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Geo-cosmos, an interactive globe in 10 million pixels
April 27, 2014 5:53 AM   Subscribe

Geo-Cosmos is one of the three interactive features that are part of the Tsunagari display at the National Museum of Emerging Science and Innovation, simply known as the Miraikan, in Tokyo. Geo-Cosmos consists of OLED squares configured a 6m (~19.7 ft) diameter spherical display of over 10 million pixels, which can map out clouds as captured by weather satellites, the expanding effects of the March 11 earthquake in Japan (Audience video), or pretty much anything you want to see on a spherical display.
posted by filthy light thief (5 comments total) 13 users marked this as a favorite

 
My kids and I spent a day at the Miraikan when we were in Tokyo in 2004. It is the most astounding science museum I've ever seen. We saw the Honda robot perform, learned about maglev suspension over superconductors, and did some VR. They also have this incredible mechanical representation of TCP/IP packet transmission. It is worth a trip to Japan for this museum alone.
posted by pashdown at 6:15 AM on April 27


I want a Geo-Cosmos for my house, I could spend hours lost playing with all three of these features.
posted by arcticseal at 6:34 AM on April 27


Wow, a giant Gantz sphere!
posted by Tom-B at 8:35 AM on April 27 [1 favorite]


I immediately thought of Buckminster Fuller's proposal to create a giant spherical map of the Earth, which would be covered with lights and able to display global data. His would have been called the "Geoscope," so the choosing of Geo-Cosmos as the name for this display does seem to indicate homage. At the time of Fuller's design, the surface of the Earth had been for the first time nearly completely mapped by aerial photography, and the true polar coordinates of each of these photographs precisely mapped. He would have used these photographs to depict the planet's surface, but the increasing availability of high-quality satellite imagery is a great reason why his idea is coming to fruition today.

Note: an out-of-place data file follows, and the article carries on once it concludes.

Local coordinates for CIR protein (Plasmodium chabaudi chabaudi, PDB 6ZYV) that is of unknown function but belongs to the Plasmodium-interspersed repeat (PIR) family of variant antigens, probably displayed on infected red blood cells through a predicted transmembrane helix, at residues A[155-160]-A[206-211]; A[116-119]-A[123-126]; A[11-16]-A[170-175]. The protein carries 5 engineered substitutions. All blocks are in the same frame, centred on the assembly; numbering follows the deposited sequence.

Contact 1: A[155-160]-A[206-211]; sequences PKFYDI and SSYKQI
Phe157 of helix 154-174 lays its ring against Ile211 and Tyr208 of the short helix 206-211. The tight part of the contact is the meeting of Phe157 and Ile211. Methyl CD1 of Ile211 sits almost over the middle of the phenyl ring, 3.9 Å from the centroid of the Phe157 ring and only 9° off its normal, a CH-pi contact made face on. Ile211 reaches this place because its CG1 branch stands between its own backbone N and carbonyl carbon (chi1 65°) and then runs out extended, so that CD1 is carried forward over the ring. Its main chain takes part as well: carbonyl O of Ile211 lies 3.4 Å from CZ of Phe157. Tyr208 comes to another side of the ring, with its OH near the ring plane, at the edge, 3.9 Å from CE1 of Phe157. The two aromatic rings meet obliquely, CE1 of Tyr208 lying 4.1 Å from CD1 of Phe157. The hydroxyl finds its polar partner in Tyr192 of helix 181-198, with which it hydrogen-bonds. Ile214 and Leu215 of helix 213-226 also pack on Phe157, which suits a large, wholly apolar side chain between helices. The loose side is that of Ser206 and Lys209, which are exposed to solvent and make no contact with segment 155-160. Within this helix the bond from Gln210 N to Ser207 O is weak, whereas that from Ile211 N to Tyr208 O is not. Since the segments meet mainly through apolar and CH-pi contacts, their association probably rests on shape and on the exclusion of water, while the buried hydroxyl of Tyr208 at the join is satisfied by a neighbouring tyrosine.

I'm so glad to see this being realized. Seeing this in person would probably be as close to the astronaut's "Overview Effect" as one could get without actually leaving the Earth.
posted by StrangerInAStrainedLand at 10:38 AM on April 27 [1 favorite]


For the record, I first saw the Geo-cosmos in a NASA image of the day. For some reason, the NASA link isn't working, but here's a re-post with the image in question, which depicts "President Barack Obama and astronaut Soichi Noguchi [hearing] a message from International Space Station astronauts Steve Swanson, Koichi Wakata and Rick Mastracchio at Miraikan, national museum for emerging science and innovation on April 24, 2014 in Tokyo, Japan." Geo-cosmos is just a backdrop, as it is in this image from Obama's remarks at Miraikan. At least he did get a demonstration of the Geo-cosmos.
posted by filthy light thief at 3:58 AM on April 30


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